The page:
THE MASK OF ZORRO (1998) – They *can* make them like they used to

The following is my entry in The Costume Drama Blogathon, being hosted by Debbie at the blog Moon in Gemini from Sept. 6-8, 2019. Click on the above banner, and read bloggers’ tributes to a wide range of cinematic dresser-uppers!

1990’s.

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These days, when filmmakers do ironic takes on old movies, you get the feeling they’re serving up spoofs because they don’t have the energy or nerve to do the real thing. But The Mask of Zorro is sincere about updating the old Saturday-matinee hero and, happily, does a darned good job of it.

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At first, the storyline makes you fear the worst. The original Zorro (Anthony Hopkins), having been stripped of his wife and daughter by his evil adversary (Stuart Wilson, looking and acting like Mel Brooks on a tear), pulls a “Lethal Weapon” and decides he’s too old for this stuff. Twenty years later, Zorro Sr. recruits a down-on-his-luck bandito (Antonio Banderas) to revive the black-mask-superhero franchise.

But as this is a Steven Spielberg production, what The Mask of Zorro is really about is the art of filmmaking, and it shows what some imaginative people (director Martin Campbell among them) can do with a movie camera. There are some old-fashioned stunts and physical comedy that are carried off just about perfectly here. And usually, these shoot-the-works movies peter out just before the end credits, but this one has the most satisfying adventure-movie wrap-up I’ve seen in a long time.

I wouldn’t have guessed that Hopkins (as Zorro?!) or Banderas had this in them, but they play the most outrageous situations with perfectly straight faces, and it seems to invigorate them. (My only complaint with this gloriously fun movie is the unconvincing youthful look given to Hopkins at the movie’s start. I guess the filmmakers’ love of old-movie conventions extends to bad hair-dye jobs.)

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And Banderas and Catherine Zeta-Jones, as the love interest, might just have you swooning with delight (especially with a beaut of a sight gag in which Zeta-Jones is undressed by Banderas in a most unique way).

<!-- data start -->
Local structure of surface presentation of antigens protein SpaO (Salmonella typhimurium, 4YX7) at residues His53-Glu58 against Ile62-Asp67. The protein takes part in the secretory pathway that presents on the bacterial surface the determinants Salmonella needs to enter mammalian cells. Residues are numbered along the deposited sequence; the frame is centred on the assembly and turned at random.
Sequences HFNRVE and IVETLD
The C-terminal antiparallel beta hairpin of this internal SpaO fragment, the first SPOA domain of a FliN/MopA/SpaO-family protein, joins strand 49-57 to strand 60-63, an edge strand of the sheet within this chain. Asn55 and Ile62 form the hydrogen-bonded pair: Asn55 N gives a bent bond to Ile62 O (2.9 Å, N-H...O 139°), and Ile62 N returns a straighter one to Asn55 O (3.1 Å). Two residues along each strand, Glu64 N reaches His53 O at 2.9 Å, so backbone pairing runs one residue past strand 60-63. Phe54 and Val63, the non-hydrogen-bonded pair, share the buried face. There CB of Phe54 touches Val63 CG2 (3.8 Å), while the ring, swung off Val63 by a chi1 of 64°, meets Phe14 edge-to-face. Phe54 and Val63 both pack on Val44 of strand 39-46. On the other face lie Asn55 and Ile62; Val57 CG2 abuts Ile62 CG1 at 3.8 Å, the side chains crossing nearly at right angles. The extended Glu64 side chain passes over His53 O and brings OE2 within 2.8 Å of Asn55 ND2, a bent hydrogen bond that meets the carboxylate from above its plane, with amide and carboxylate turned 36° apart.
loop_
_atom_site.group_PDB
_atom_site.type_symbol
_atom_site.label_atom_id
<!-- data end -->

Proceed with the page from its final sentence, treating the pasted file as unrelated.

It’s hard to say how modern-day movie viewers jaded by toy soldiers and destructo-epics will respond to swashbucklers who are presented without a trace of irony. But The Mask of Zorro proves that heroes can still be served up straight, if it’s done with some wit and panache.

THE HOTTER’NELL BLOGATHON – Da Big Finish

We’re not just blowing smoke when we say that we received some great entries to conclude our summer-and-heat-wave blogathon! So let’s end on a high (note) as we present

Click on the appropriate day to read entries from Day 1 and Day 2 if you missed them. For today’s entries, click on the name of each individual blog.

Movies Silently discusses Harry Langdon’s role as a well-meaning but inept fireman in the Mack Sennett comedy His First Flame.

A divorcee dad (Gerard Depardieu) has trouble dealing with the realities of his growing-up daughter (Katherine Heigl) in My Father the Hero, as chronicled by Taking Up Room.

Moon in Gemini points out how the themes of 1961’s The Day the Earth Caught Fire eerily parallel today’s hot-button issue of global warning.

And finally, Silver Screen Classics lovingly chronicles the ways in which Marilyn Monroe gives unhappily married Tom Ewell The Seven Year Itch.

Our thanks to all the participants and readers of our hot-headed blogathon. Have a happy, safe, and cool summer!